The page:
A look at how vehicles will deteriorate without people, how America's automobile plants will shatter by harsh winters in Detroit, unattended oil refineries will explode, and a look at San Antonio and how long the Alamo will stand before it succumbs to a new invader. Also, animals adapt, armadillos spread, some dogs rekindle their hunting instincts, and long-horn cattle flourish once again. This episode also examines the Packard plant and the 60 square miles of Detroit which was abandoned 40 years ago.
As part of the Climate Watch season, scientists report from the front line of climate change around the world and bear witness to the extraordinary events of 2005 as they unfold - among them Hurricane Katrina.
The presenter thinks that the real story behind "The Birth of Venus" is to be found in Hesiod's Theogeny where Venus is said to be the nautical fruit of Uranus's frothing testicles. In Botticelli's painting Venus isn't born out of the sea. She arrives on land which is full of sprouting flowers and trees. Therefore it is likely that this was a painting commissioned in honour of the arrival of another fertile bride in the Medici family.
Michael continues his trek from the tiny breakaway state of Transdniester to the rolling hills of sunny Moldova, across the Carpathians mountains of Northern Romania and through Transylvania to the Danube, a journey that will take him into some of the poorest and most beautiful parts of south-eastern Europe.
In 1946, film director Alfred Hitchcock cast Ingrid Bergman and Cary Grant for a spy and love story set amongst Nazi survivors in South America, loosely based on the story of French spy/prostitute Marthe Richard. Excerpts from the film alternate with enlightening interviews to give a social and artistic context to this classic.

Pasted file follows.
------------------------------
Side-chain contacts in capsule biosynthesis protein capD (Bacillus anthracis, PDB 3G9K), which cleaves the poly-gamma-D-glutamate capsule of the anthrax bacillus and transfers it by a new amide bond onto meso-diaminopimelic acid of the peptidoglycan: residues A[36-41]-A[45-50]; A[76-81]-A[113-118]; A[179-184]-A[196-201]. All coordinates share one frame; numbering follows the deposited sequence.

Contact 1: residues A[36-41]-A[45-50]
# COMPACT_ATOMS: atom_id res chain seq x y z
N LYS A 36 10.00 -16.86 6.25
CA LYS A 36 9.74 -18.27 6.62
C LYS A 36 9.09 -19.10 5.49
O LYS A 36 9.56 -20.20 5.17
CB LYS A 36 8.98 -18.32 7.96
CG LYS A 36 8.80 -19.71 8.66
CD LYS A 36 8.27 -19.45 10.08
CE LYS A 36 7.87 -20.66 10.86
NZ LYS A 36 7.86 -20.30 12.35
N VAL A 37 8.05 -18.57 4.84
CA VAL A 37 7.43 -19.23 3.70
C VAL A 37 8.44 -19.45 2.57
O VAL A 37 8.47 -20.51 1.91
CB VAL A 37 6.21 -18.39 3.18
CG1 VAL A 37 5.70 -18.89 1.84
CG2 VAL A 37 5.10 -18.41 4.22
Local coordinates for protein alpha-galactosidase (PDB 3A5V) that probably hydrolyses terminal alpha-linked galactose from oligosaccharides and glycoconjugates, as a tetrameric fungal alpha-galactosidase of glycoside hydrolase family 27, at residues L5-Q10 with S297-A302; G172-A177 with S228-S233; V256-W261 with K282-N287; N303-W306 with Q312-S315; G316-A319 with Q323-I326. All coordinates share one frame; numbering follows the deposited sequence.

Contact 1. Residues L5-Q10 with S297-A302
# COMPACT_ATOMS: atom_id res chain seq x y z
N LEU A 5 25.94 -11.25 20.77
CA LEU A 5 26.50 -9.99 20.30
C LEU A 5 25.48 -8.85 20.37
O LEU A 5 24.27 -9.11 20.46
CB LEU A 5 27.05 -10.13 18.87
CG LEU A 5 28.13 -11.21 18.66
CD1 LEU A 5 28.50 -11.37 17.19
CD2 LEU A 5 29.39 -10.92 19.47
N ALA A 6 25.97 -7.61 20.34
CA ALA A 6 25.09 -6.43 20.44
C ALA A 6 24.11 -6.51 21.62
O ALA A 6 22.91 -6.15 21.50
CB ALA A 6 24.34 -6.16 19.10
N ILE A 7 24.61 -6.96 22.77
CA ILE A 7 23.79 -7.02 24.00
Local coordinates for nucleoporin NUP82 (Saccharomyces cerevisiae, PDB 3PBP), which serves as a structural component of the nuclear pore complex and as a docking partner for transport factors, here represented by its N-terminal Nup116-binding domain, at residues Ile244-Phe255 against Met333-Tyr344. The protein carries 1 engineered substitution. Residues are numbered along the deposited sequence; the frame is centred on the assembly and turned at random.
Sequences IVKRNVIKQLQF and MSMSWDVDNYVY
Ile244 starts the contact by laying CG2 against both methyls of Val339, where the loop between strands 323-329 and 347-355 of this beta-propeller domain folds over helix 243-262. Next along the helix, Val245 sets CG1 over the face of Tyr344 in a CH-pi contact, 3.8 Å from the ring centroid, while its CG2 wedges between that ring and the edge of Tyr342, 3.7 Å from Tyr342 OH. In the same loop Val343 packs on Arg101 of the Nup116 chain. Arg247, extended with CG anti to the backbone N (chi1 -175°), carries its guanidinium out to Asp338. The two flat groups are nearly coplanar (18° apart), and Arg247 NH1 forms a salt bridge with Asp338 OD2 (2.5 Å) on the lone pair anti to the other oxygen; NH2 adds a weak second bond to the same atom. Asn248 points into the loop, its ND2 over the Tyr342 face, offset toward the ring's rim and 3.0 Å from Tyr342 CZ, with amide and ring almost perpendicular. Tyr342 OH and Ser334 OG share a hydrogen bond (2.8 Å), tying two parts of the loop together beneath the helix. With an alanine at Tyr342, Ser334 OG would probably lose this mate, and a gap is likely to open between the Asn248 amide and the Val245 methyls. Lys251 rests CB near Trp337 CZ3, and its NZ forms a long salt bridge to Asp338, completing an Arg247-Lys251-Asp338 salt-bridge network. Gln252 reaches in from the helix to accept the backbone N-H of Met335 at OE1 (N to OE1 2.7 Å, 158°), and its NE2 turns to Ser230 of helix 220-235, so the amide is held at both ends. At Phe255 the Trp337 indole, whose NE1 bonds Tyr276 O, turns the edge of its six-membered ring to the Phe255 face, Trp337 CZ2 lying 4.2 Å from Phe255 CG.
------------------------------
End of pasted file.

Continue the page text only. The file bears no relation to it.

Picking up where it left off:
ABC Australian Story about Dylan Parker for Year 8 unit on Paper Planes.
Continuing the behind-the-scenes story of Reg Ansett, the man behind the legend, and his family.
Sporting excellence can take many forms and this program introduces us to one of Australia's lesser known international champions. He's twenty-two year old Dylan Parker and he reveals how his love of his sport inspired him to soar through a terrifying medical crisis.
The fourth episode of Going Bush is the powerful climax of Catherine and Deborah's four thousand kilometre life-changing journey across the top of Australia. Crossing into Arnhem Land, the biggest Aboriginal reserve in the country, the girls hit the high notes with indigenous rock band Narbelek, discover an isolated community weaving its way to economic success, and sweat out the dust and grime of weeks on the road in the ultimate bush sauna.
The French occupation of the Rhineland provinces led to an economic boom. Weavers, in particular, benefited from having new markets for their wares. Newspapers also sprang up, but their owners had to adhere to strict rules of censorship. Napoleon saw his new provinces as a source of soldiers, and had young Rhinelanders called up. Draft-dodging became a lucrative business as unscrupulous men took commissions for bribing officials on the recruitment board.
The first instalment of a two part journey into the evolution of man. The Rise of Man documents the development of human civilisation from its earliest origins. By using dramatic re-enactments, the first episode examines the emergence of Homo sapiens and highlights the similarities between modern day practices and the everyday lives of our prehistoric ancestors.
Emerging at the tail end of the hippy dream, from the rust belt of industrial England, heavy metal would go on to conquer the world. With Black Sabbath as the undisputed godfathers, this episode follows their journey. This episode also features Deep Purple, Judas Priest, Iron Maiden and Metallica.
While magazines reflect our values, they also have the power to change them. This episode examines the trailblazers including Playboy and Cleo and their impact on the sexual revolution and Ms. Magazine as a rallying cry for feminists in the 60s; from Rolling Stone's impact on the rock-n-roll generation to The Advocate, the latest revolutionary magazine still fighting for sexual and civil rights.
Tonight Barry explores the Malabar Coast, home to the essential ingredients in every Indian meal. The daily cardamom auctions, where buyers and sellers converge in a spirited display of commerce, are fast and heady.
Every year millions of refugees from around the world escape civil war and human rights violations in search of a new homeland. Roughly 13,000 of these people are accepted into Australia. Of that figure, 6,000 are chosen by the government from the world's most notorious refugee camps and a further 7,000 arrive on humanitarian visas, often sponsored by family and friends. But what happens once they arrive?
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